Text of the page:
Sorting through nerdy jargon: how to sound like a real scientist. Many people outside the science world use the terms ‘flask’ and ‘beaker’ interchangeably. While both tools are often used in a science lab, they are actually quite different.
Flasks are notable for their unique shape: a rounded vessel and a cylindrical neck. Flasks can be used for holding and measuring solutions, as well as for chemical reactions and phase changes (heating, cooling, etc). Flasks are normally the site of chemical reactions, for the reaction can take place in the large vessel and have low risk of spilling due to the long, narrow neck of the flask. Furthermore, flasks have the ability to be capped or corked, therefore solutions can be held for long periods of time without risk of spilling.
Beakers, on the other hand, are cylindrical containers with a flat bottom and a spout on top. These are also used when performing experiments, to hold various liquids for either mixing or disposal. The main differing characteristic between a flask and a beaker is that beakers have straight sides, rather than slanted sides like a flask. Beakers are mainly for measuring and transporting liquids from one site to the next. The spout on beakers makes pouring their contents easy, which makes them invaluable for performing experiments.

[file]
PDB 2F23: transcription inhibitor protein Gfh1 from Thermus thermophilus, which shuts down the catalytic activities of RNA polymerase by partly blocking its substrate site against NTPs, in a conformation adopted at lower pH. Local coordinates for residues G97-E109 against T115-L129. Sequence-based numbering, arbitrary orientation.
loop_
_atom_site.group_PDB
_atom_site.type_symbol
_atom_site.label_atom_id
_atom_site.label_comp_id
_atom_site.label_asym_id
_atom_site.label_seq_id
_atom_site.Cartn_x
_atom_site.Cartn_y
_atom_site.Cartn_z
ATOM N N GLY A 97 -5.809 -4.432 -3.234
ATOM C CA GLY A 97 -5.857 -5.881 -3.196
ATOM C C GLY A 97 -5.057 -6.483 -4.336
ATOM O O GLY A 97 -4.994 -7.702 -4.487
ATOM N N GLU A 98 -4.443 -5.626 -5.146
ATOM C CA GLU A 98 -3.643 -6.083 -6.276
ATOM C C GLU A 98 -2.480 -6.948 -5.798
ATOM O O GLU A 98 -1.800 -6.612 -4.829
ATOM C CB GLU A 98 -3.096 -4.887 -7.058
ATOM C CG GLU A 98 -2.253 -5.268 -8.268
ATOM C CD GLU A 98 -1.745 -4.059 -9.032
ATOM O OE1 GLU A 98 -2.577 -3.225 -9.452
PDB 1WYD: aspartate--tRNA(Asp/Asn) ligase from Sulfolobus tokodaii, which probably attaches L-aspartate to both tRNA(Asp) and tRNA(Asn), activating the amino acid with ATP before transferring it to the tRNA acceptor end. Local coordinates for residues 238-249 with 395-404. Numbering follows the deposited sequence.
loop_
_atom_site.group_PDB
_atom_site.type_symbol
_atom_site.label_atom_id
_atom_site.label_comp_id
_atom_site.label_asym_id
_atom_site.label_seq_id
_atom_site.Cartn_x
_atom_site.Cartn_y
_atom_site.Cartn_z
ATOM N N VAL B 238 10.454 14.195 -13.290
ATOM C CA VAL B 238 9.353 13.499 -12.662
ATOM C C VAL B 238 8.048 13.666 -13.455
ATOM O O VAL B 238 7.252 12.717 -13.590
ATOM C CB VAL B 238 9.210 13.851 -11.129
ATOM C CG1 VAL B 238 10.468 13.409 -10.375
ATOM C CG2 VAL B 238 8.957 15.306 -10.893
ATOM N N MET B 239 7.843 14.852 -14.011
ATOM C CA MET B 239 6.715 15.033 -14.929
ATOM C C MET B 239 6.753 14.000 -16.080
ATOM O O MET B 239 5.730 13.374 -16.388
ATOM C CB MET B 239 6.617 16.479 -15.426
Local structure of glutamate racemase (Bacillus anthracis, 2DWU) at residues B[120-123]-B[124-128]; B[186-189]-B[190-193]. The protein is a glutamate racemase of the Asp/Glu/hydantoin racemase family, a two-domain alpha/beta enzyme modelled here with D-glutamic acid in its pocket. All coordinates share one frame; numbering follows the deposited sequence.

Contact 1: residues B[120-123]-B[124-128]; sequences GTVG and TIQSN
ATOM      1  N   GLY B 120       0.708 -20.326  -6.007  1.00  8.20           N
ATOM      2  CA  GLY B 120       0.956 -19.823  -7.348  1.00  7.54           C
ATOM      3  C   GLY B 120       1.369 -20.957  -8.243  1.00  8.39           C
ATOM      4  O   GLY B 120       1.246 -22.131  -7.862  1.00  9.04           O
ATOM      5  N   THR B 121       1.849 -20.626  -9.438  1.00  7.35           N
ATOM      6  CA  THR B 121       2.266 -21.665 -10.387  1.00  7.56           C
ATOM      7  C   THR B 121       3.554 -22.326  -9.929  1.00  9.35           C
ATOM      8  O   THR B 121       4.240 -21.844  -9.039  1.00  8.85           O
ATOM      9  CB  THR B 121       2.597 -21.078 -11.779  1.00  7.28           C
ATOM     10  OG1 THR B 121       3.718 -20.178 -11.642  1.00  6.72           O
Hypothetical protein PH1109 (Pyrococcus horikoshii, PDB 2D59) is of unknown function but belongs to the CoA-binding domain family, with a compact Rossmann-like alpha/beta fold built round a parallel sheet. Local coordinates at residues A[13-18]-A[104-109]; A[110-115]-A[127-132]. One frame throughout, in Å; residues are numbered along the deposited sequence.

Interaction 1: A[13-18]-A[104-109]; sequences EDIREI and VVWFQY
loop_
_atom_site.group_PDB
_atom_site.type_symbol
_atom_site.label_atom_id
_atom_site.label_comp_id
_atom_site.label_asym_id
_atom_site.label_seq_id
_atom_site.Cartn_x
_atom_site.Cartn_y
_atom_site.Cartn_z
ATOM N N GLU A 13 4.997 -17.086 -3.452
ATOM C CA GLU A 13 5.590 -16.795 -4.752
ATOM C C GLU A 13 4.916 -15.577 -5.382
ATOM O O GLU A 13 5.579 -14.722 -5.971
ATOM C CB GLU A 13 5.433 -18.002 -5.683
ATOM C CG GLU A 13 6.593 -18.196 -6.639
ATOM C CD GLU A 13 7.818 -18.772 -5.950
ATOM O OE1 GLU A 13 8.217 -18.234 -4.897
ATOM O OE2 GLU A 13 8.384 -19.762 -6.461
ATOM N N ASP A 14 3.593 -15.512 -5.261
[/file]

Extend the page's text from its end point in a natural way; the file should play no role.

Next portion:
Flasks and beakers do share some characteristics. Both are made from either glass or clear plastic, most are graduated- meaning they have markings on the side indicating the amount of liquid they contain. Both are used during chemical reactions, and both are essential to a successful lab.
We hope this brief crash course in science lingo helps you to sound smarter among your peers. Until next time, happy culturing!